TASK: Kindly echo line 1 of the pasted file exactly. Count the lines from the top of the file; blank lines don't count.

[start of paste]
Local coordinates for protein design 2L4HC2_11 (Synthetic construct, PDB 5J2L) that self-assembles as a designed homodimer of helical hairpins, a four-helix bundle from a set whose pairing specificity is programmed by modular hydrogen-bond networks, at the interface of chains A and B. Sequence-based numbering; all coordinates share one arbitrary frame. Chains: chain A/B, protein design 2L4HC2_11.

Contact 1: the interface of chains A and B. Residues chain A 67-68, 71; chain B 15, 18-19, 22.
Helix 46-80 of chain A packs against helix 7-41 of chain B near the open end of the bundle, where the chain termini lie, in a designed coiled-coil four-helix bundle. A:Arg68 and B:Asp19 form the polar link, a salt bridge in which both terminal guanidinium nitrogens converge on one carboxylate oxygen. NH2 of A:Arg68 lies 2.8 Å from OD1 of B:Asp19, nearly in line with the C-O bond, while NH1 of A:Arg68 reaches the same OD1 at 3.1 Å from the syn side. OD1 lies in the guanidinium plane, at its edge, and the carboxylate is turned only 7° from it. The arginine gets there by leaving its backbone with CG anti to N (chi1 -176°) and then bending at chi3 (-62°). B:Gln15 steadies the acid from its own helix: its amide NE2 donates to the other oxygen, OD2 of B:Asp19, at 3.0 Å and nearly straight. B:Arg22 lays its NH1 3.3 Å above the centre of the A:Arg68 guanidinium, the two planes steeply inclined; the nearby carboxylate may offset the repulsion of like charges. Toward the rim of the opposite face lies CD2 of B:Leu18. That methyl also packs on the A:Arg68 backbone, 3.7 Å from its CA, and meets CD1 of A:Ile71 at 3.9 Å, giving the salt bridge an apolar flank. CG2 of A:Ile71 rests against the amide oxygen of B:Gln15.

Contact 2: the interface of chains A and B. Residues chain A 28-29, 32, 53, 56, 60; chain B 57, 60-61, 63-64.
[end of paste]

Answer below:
Local coordinates for protein design 2L4HC2_11 (Synthetic construct, PDB 5J2L) that self-assembles as a designed homodimer of helical hairpins, a four-helix bundle from a set whose pairing specificity is programmed by modular hydrogen-bond networks, at the interface of chains A and B. Sequence-based numbering; all coordinates share one arbitrary frame. Chains: chain A/B, protein design 2L4HC2_11.